Kentucky Domestic Violence and Batterer Intervention Classes OnlineDVclass.com
is world class online learning program designed to be taken online from Kentucky
using any computer, laptop or other Internet ready device. Most Batterer Intervention or DV classes
(often called BIP or domestic assault classes) are offered at a physical location during the week at inconvenient times. The problem with this format is that it is often impossible to be able to attend a class at a specific time each week or classes may be located in areas that are unreachable. Our online DV classes come with a NO FAIL format
, FREE certificate of completion
and can be taken 24/7. Save time, gas and money by taking the class online!Complete an 8, 12, 16, 26 or 52 Hour Domestic Violence Class from Any Location!
Depending on your particular legal issue, you might have to take an 8 hour Domestic Violence class or a program up to 52 sessions. The specific course length is often decided by the court or other legal entity. Regardless of the length, DVclass.com offers 6 different options to meet your needs. Courts, probation, and other legal outlets will often require a DV class to be taken in order for charges to be dropped. Our easy to use format allows the customer to take the class at your own pace. Gain useful tools to stop the cycle of violence and improve family dynamics in your life. Domestic Violence is a serious issue. Start your Kentucky Batterer Intervention
classes today and move on with your life! We are a Better Business Bureau Accredited
company with an A+ rating.
*Not all states allow for online classes and some states require that the class must be taken in person. You must get prior approval to take this class online prior to enrolling.
Domestic Violence Course Facts:
*Please note that not all states allow for online classes for domestic violence for legal purposes. Please get prior approval to take this class online prior to registering to ensure it will meet your specific requirements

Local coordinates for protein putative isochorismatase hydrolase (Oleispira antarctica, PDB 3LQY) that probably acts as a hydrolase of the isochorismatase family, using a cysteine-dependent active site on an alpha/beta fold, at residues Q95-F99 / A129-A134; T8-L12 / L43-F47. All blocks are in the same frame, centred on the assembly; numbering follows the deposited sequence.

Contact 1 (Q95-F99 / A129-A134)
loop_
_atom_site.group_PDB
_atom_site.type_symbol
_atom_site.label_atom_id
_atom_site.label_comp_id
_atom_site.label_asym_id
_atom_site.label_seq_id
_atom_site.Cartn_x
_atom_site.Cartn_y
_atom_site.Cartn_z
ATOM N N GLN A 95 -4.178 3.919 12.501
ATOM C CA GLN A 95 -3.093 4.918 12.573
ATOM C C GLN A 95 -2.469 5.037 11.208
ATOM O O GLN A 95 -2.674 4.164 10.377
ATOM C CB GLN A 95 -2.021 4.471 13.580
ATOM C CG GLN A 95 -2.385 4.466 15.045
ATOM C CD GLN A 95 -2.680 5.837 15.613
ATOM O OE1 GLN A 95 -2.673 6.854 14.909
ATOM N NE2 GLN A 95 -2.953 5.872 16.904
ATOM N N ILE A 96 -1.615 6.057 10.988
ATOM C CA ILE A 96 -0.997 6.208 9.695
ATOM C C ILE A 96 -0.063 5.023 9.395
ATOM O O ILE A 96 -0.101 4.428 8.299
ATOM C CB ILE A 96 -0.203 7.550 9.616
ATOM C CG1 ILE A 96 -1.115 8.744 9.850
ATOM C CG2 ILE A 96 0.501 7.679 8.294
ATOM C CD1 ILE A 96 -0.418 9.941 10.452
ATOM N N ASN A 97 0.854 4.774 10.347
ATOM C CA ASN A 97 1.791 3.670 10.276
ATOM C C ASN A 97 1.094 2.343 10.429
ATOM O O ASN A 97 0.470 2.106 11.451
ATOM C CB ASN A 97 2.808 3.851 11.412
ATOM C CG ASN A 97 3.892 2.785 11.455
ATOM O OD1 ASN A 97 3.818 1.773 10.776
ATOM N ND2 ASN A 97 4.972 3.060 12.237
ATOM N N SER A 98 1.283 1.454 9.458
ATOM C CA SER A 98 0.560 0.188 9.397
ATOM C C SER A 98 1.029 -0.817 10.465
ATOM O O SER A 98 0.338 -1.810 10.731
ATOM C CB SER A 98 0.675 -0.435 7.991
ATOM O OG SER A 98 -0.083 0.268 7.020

1. What is the definition of Domestic Abuse?
Domestic Abuse is a pattern of abusive conduct by one partner in an intimate relationship against another. It can include physical and sexual violence, emotional and verbal abuse, economic control, stalking, destruction of property, isolation and intimidation.
An individual does not necessarily need to be physically aggressive to be considered an abuser, but can be someone who is in complete control over all finances, someone who purposely isolates the partner from friends and family, or someone who uses putdowns and name-calling for intimidation purposes. It also describes an intimate partner who won’t give you personal freedom. He follows you places against your will.
2. Domestic Violence in the United States continues to be a serious issue.
Domestic Violence is a serious threat to women. Women are generally on the receiving end of domestic violence. Women account for 85% of the victims of domestic abuse, men for about 15%. Females who are 20 – 24 years of age have the highest chance of being abused. An estimated 1.3 million women are victims of physical abuse by an intimate partner each year. Everyday on average about three women are murdered by their husbands or boyfriends. Studies show that up to 10 million children observe some form of domestic abuse each year.
3. Do statistics change based on level of wealth?
Intimate partner violence affects individuals of all races, ethnicities, and educational backgrounds. However, studies show that people with annual income below $25,000 are at a 3-times higher risk of intimate partner abuse than people who make over $50,000 per year. People with lower incomes tend to report domestic violence cases¸ while higher income individuals tend to keep the information to themselves. Statistics also show that occupants of urban areas reported higher levels of domestic abuse than in suburban areas. Furthermore, African-American women face higher rates of domestic violence than white women, and American-Indian women are abused at a rate more than double that of women of other races. Unfortunately, domestic violence is one of the most underreported crimes!